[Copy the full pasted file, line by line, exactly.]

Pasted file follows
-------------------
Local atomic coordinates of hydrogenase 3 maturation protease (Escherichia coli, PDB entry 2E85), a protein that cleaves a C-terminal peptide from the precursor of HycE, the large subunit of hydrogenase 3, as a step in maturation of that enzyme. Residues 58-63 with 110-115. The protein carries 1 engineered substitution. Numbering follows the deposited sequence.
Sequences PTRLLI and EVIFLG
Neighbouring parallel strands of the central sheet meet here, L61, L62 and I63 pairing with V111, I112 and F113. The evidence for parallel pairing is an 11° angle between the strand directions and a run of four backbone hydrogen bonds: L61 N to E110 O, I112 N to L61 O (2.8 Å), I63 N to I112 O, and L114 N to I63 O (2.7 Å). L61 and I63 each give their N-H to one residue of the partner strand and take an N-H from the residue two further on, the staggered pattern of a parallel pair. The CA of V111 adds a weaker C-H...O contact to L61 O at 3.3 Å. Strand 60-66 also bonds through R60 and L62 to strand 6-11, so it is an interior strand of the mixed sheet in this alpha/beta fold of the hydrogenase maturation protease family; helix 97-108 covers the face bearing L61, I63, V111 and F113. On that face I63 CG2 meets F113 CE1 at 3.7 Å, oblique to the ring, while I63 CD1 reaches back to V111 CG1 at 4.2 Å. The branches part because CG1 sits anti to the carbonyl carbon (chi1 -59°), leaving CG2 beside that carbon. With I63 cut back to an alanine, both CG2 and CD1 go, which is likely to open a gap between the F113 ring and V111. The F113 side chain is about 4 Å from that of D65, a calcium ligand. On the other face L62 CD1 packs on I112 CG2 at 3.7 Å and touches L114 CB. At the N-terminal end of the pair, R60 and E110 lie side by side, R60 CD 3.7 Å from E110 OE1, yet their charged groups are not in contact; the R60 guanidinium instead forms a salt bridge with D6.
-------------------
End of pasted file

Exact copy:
Local atomic coordinates of hydrogenase 3 maturation protease (Escherichia coli, PDB entry 2E85), a protein that cleaves a C-terminal peptide from the precursor of HycE, the large subunit of hydrogenase 3, as a step in maturation of that enzyme. Residues 58-63 with 110-115. The protein carries 1 engineered substitution. Numbering follows the deposited sequence.
Sequences PTRLLI and EVIFLG
Neighbouring parallel strands of the central sheet meet here, L61, L62 and I63 pairing with V111, I112 and F113. The evidence for parallel pairing is an 11° angle between the strand directions and a run of four backbone hydrogen bonds: L61 N to E110 O, I112 N to L61 O (2.8 Å), I63 N to I112 O, and L114 N to I63 O (2.7 Å). L61 and I63 each give their N-H to one residue of the partner strand and take an N-H from the residue two further on, the staggered pattern of a parallel pair. The CA of V111 adds a weaker C-H...O contact to L61 O at 3.3 Å. Strand 60-66 also bonds through R60 and L62 to strand 6-11, so it is an interior strand of the mixed sheet in this alpha/beta fold of the hydrogenase maturation protease family; helix 97-108 covers the face bearing L61, I63, V111 and F113. On that face I63 CG2 meets F113 CE1 at 3.7 Å, oblique to the ring, while I63 CD1 reaches back to V111 CG1 at 4.2 Å. The branches part because CG1 sits anti to the carbonyl carbon (chi1 -59°), leaving CG2 beside that carbon. With I63 cut back to an alanine, both CG2 and CD1 go, which is likely to open a gap between the F113 ring and V111. The F113 side chain is about 4 Å from that of D65, a calcium ligand. On the other face L62 CD1 packs on I112 CG2 at 3.7 Å and touches L114 CB. At the N-terminal end of the pair, R60 and E110 lie side by side, R60 CD 3.7 Å from E110 OE1, yet their charged groups are not in contact; the R60 guanidinium instead forms a salt bridge with D6.